The Second Angel’s message also speaks to diversity, a good thing, and ethnocentrism, a bad thing. God’s announcement in this message through Jesus, Babylon is fallen, is fallen, in Revelation 14 and again spoken of in Revelation 18, Come out of her My people, is a twofold call of God’s love for all mankind. His love for His diverse world is why we take this message to every part of the globe. But God’s impassioned plea also serves as a stern rebuke to those who insist on clinging to our modern-day Babylonian confusion of evolutionary theory, as well as any other thing that undergirds the idolatrous belief that God is not Father of all things and people that exist. Evolutionary theory hints of a world which will get better by man’s accomplishments, rather than one that is doomed to destruction, and that those who are not like us must be subjugated or eliminated. This is the natural outgrowth of Cain’s belief system, but also Nimrod’s Babel and Nebuchadnezzar’s Babylon.
The Third Angel’s message proclaims a mark, which we know to be a symbolic embrace of this world’s theories and practices, especially those which contradict the word of God as it pertains to the Sabbath. But again, while this interpretation is very accurate sometimes, we miss the nuances of this last Revelation 14 message. In short, those who embrace evolutionary theory have no need of a Sabbath because the Sabbath connotes there is a God who created all things in seven days by Whom we are all held accountable at the end of time for accepting or rejecting the first two angel’s messages. The appropriate antidote for all “isms” is the Sabbath which, by its very nature, reminds us to return to the triune God and implies our common brotherhood as depicted by corporate worship for all people.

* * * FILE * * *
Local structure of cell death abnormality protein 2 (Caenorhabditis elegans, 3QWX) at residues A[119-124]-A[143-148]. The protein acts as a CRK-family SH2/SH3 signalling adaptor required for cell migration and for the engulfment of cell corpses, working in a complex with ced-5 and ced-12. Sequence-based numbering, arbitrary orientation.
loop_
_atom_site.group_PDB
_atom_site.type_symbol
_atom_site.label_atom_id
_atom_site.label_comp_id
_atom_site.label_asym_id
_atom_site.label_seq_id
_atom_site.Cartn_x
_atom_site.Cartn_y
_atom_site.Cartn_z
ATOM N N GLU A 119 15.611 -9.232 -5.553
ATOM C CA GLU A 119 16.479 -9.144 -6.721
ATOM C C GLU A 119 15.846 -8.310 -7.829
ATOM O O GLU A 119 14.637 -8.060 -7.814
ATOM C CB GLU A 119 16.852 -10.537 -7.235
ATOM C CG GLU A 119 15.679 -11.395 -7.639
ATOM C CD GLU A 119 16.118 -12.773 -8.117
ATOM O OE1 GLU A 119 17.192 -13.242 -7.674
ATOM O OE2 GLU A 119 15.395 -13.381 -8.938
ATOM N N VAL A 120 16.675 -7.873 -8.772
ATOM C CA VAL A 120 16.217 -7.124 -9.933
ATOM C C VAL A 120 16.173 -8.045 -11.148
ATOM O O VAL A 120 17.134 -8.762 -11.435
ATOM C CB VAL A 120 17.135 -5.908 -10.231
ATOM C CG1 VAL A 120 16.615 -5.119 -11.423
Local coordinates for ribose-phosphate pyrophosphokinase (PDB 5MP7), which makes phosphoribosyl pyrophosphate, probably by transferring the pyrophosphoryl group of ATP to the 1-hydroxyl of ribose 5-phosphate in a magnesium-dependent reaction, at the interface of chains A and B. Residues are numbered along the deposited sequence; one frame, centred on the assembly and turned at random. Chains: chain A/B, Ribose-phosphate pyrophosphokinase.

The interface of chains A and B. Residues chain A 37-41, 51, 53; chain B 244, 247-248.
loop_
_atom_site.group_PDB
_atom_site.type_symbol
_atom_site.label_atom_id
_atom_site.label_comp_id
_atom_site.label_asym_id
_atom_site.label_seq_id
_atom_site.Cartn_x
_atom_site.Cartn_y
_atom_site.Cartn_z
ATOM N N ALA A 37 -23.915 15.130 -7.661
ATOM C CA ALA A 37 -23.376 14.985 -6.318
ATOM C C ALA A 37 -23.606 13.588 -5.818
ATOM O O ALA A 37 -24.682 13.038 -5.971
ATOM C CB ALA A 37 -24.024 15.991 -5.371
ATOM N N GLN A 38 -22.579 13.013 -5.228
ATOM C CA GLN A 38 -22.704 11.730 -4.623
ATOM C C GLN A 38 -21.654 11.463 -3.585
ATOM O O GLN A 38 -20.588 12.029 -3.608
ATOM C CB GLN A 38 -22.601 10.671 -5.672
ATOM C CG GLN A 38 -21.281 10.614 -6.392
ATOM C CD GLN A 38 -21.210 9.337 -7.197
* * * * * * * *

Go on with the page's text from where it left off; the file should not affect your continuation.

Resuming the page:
Hatred in Jesus’ day was not new. Cain hated his brother. The book, Patriarchs and Prophets, attests that Cain insisted his brother join him in his protest against God. The three-pieced Babylonish garment of today is atheism, agnosticism and human secularism. The implication of Darwin’s theory is very similar to that of those who stood at the foot of the tower of Babel. Namely, that man’s evolution will lead to a godless utopia and denies coming judgment on the world, which is why the Third Angel’s essage, in part, was birthed in the same epoch of time as evolutionary theory, and thus serves as a last-day warning to those dressed in Babylon’s garb. For those who embrace secularism, humanism and evolution with its belief in favored races, all races embrace something of this nature, they will be judged by God for clinging to Babylonian beliefs, namely, that all that exists is centered on man. The Mark of the Beast will be on all those who, boasting, build an ethnocentric golden image to their nation or ethnos to which everyone must bow. Therefore, when the clarion call, “Come out of her, My people,” is made in Revelation 18:4, God is saying to flee the morally bankrupt system of Babylon and all its man-centered ideas, especially atheism, sexism, feminism, sectarianism, nationalism, ethnocentrism, tribalism, casteism, Asian-centrism, Afrocentrism, Eurocentrism, Latina-centrism and Indian-centric ideas.
At creation and at the foot of the cross, all are sons and daughters, although estranged, in God’s eyes. This was the purpose of the cross — to reunite that which humanistic Babylon destroyed in all its manifestations, stretching from Nimrod to Nebuchadnezzar, to modern humanism and secularism. Jesus created us to be different by design. But we must never worship our differences. Let’s pray that God, through Christ, will teach us to fear Him, love Him and serve Him, and help all others of every nation, kindred, tongue and people to look up and see the great salvation He has provided for all in His Son, Jesus. (Please remember to keep reading Patriarch and Prophets. I’m enjoying it to no end.)